|Lowest Recommended Age:||Kindergarten - 3rd Grade|
|Violence/Scariness:||Very scary confrontation with the dragon|
|Movie Release Date:||1959|
Disney has beautifully restored one of its most treasured classics, “Sleeping Beauty,” in honor of its 50th anniversary.
The King and Queen happily celebrate the birth of their daughter, Princess Aurora. The young Prince who is betrothed to the baby and three good fairies, Flora, Fauna, and Merryweather, join the celebration. But wicked Maleficent, a bad fairy, is enraged when she is not included. She arrives at the party to cast a spell on the baby Princess. When she turns 16, she will prick her finger on the spindle of a spinning wheel, and die.
The good fairies cannot remove the spell, but they change it from death to a deep sleep from which Aurora can be awakened only by love’s first kiss. The King and Queen try to protect the princess by sending her off with the good fairies to live in a tiny cottage in the woods until her sixteenth birthday is over. They cannot use their magic powers because it would lead Maleficent to the princess. Aurora (called Briar Rose) grows up. Out in the woods, she meets the Prince, and they fall in love, not knowing they are already engaged. But the fairies prepare for her birthday party and argue about whether the dress they are making for Aurora should be pink or blue, and cannot resist using their magic. Maleficent discovers where they are and is able to make Aurora prick her finger and fall into a deep sleep. Maleficent also captures the prince to make sure he cannot break the spell. After the fairies help him escape, Maleficent turns herself into a dragon to stop him. He kills the dragon and wakes Aurora with a kiss. At her birthday party, they dance, not even noticing that her dress turns from blue to pink as the fairies continue to argue about the color.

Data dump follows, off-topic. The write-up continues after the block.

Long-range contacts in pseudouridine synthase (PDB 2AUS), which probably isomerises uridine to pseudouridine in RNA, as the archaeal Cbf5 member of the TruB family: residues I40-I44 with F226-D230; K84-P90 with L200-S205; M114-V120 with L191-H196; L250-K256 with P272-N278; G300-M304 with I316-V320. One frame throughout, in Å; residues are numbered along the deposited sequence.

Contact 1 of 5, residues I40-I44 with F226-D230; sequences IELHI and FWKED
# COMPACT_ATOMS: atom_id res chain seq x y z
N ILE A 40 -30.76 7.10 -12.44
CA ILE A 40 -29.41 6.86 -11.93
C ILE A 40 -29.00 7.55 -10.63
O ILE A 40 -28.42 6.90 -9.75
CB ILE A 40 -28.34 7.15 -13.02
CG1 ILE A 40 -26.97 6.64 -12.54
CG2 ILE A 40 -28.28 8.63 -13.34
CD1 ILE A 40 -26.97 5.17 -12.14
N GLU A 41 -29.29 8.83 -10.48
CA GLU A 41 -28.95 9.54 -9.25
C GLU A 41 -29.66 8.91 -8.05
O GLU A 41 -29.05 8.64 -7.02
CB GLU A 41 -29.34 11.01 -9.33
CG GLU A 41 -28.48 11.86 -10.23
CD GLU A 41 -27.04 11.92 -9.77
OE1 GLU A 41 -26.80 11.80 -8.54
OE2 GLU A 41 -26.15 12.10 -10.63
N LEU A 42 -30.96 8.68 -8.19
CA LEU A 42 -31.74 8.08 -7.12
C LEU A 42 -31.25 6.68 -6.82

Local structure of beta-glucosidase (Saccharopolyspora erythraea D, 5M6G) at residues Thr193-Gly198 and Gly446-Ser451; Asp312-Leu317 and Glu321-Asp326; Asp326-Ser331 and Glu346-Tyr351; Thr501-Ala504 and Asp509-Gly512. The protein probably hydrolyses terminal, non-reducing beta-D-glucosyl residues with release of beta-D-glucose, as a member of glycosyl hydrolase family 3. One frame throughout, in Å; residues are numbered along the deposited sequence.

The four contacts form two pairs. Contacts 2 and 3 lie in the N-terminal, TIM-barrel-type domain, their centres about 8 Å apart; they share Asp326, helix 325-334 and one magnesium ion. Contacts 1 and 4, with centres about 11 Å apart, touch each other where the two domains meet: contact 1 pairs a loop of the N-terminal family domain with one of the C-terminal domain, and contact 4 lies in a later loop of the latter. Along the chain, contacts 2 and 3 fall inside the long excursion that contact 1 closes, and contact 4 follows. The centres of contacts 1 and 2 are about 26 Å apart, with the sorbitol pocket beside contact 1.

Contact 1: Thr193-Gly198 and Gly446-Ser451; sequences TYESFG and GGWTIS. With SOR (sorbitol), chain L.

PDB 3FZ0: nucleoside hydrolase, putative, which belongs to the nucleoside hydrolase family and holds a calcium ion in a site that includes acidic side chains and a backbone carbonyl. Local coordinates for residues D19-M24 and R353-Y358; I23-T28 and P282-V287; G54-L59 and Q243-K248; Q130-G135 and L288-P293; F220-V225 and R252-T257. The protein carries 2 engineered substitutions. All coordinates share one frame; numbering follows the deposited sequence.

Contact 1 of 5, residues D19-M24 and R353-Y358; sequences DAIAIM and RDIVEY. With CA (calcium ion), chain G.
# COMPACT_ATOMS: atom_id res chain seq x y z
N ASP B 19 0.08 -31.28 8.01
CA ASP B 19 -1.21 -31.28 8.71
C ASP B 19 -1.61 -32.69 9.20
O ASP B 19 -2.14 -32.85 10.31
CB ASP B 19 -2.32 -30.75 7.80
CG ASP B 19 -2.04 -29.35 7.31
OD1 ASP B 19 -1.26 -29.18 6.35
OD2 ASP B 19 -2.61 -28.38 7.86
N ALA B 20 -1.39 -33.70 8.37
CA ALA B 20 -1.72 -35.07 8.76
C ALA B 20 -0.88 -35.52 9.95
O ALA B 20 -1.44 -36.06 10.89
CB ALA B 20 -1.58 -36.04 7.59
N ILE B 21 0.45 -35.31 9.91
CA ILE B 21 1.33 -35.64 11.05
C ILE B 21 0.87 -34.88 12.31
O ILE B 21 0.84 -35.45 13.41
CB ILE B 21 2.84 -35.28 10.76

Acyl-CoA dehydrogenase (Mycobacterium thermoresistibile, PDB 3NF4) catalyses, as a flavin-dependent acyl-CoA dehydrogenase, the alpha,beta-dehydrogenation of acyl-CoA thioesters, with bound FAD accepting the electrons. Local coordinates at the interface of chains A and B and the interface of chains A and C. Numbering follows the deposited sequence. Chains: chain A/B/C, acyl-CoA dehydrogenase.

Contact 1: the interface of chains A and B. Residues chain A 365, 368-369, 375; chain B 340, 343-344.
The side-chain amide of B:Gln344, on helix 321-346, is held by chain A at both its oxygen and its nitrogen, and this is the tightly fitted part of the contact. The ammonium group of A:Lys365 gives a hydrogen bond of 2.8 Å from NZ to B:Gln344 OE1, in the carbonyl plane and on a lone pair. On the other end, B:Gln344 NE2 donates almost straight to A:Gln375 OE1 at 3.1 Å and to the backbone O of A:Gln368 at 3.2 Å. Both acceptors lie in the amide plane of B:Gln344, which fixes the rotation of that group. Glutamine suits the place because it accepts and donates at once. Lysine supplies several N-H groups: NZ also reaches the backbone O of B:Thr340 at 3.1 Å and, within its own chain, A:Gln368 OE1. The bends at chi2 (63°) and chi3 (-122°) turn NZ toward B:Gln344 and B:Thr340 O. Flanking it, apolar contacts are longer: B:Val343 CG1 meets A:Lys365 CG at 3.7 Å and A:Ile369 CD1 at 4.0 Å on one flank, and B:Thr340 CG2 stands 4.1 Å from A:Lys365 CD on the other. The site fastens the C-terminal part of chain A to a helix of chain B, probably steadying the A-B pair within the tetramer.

In this classic story, as in “Snow White,” a sleeping princess can only be awakened by a kiss from the prince. Psychiatrist Bruno Bettelheim and others have written extensively about the meaning of these stories, and the ways in which they symbolize the transition to adulthood and sexual awakening. Bettelheim’s theory was that such fairy tales begin to prepare children for developments they are not ready to assimilate consciously.
There is no reason to discuss this interpretation with children, of course. But it is worthwhile to talk with them about Maleficent, one of Disney’s most terrifying villains, and why her bitter jealousy makes her so obsessed with vengeance. Is that what she really wants? Isn’t she doing exactly the opposite of what is required to achieve her real goal, acceptance? Children also enjoy the little squabbles of the three good fairies, which may remind them of arguments with their siblings.
NOTE: The Blu-Ray DVD includes a bonus “regular” DVD for families who have not yet switched to Blu-Ray but plan to in the future.